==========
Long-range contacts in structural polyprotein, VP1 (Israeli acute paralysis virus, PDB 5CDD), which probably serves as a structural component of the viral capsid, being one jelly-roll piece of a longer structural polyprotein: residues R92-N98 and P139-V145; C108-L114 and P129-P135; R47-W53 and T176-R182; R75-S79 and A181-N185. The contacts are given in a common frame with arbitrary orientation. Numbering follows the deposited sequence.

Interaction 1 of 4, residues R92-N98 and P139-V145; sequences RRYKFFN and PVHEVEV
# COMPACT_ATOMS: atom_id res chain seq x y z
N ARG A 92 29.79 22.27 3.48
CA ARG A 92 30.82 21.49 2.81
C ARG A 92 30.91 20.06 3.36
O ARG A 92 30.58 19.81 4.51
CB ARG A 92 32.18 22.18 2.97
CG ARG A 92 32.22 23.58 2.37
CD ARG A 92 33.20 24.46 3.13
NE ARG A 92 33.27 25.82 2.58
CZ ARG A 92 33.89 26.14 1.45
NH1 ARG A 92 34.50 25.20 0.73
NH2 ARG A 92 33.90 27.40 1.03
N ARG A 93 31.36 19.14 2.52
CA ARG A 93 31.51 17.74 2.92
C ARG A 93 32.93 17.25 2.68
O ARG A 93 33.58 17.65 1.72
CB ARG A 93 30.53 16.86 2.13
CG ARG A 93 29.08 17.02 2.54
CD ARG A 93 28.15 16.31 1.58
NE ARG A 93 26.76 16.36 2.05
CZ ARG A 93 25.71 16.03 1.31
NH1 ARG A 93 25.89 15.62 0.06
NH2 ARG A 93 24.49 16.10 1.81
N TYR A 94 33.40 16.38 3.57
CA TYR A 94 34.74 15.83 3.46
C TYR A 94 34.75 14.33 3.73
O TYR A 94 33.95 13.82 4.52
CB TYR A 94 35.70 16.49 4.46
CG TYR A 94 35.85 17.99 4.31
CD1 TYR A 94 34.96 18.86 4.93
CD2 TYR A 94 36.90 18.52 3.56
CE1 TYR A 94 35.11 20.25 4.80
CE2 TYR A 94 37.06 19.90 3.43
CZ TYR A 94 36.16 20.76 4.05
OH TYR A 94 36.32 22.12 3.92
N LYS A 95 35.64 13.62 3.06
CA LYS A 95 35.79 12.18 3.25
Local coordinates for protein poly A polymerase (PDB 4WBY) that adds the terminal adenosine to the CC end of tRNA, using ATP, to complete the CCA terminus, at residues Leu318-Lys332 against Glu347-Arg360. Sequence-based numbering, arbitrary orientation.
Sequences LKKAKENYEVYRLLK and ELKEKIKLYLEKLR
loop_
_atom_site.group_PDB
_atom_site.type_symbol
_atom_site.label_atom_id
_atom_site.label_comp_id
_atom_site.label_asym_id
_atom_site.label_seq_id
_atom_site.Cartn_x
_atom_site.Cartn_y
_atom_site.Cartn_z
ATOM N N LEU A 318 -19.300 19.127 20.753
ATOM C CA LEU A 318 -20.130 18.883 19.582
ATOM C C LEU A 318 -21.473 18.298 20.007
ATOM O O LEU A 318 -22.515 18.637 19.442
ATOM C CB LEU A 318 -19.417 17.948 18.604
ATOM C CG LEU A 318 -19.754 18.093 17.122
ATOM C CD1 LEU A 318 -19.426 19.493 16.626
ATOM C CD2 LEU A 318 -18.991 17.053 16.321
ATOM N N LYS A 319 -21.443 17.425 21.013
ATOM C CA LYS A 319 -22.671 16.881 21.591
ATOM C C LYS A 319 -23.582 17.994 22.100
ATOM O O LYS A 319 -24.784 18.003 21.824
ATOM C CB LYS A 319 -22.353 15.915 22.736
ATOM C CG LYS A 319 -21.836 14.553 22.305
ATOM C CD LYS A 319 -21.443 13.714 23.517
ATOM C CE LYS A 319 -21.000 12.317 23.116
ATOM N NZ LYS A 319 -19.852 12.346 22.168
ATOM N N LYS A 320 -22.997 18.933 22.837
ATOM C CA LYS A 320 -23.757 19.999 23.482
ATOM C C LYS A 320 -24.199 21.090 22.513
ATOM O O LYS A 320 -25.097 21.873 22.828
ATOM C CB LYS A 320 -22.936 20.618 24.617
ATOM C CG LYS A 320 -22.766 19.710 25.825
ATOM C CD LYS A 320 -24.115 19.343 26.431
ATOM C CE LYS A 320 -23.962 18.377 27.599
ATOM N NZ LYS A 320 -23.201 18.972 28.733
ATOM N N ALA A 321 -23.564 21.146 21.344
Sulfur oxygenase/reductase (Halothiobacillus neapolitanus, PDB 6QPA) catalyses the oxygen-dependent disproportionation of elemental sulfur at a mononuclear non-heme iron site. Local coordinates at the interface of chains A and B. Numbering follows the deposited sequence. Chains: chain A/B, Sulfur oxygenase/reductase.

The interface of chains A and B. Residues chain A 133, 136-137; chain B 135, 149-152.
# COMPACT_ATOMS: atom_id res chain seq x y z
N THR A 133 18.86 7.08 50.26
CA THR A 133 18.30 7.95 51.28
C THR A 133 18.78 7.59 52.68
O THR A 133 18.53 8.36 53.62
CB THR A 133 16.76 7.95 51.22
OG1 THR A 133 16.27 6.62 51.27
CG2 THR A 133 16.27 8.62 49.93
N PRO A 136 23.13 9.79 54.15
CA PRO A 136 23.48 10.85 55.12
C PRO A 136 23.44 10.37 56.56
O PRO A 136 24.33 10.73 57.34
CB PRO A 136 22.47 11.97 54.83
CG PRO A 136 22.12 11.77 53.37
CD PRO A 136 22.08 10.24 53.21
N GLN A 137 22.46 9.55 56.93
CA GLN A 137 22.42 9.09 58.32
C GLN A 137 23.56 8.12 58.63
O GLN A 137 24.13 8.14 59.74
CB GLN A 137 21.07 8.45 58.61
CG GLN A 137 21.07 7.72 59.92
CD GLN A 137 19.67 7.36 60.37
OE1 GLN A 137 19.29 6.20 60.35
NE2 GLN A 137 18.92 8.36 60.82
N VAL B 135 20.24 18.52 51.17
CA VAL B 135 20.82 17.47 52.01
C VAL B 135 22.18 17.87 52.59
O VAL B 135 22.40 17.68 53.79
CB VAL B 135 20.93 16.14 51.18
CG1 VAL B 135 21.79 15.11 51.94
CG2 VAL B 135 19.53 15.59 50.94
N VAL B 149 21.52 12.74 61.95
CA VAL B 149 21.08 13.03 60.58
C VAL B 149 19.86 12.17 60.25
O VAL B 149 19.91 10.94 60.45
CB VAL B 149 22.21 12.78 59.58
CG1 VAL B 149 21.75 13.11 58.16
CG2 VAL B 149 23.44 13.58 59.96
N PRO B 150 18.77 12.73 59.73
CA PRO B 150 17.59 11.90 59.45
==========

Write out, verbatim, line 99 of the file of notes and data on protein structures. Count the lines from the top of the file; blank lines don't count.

O GLN A 137 24.13 8.14 59.74